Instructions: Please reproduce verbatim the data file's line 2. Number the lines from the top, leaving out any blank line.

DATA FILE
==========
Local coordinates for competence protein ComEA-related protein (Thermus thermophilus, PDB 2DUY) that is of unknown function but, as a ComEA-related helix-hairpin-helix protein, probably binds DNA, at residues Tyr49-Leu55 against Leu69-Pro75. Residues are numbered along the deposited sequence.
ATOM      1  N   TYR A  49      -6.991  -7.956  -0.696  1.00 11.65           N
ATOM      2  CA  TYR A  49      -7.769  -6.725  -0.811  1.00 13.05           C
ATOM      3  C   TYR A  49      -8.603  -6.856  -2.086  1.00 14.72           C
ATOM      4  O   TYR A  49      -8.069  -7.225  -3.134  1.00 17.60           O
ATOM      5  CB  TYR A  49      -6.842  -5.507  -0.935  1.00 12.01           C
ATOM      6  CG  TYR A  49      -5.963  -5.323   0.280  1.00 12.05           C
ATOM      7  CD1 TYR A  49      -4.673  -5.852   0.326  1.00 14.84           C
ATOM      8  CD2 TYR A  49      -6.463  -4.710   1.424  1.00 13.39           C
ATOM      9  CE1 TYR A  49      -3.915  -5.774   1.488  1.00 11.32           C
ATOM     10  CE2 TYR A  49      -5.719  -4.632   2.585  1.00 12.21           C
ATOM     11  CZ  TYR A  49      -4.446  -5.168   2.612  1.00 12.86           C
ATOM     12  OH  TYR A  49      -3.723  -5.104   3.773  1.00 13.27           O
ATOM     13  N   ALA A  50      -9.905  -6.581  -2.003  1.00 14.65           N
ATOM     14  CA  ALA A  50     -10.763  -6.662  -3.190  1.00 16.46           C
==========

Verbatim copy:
ATOM      1  N   TYR A  49      -6.991  -7.956  -0.696  1.00 11.65           N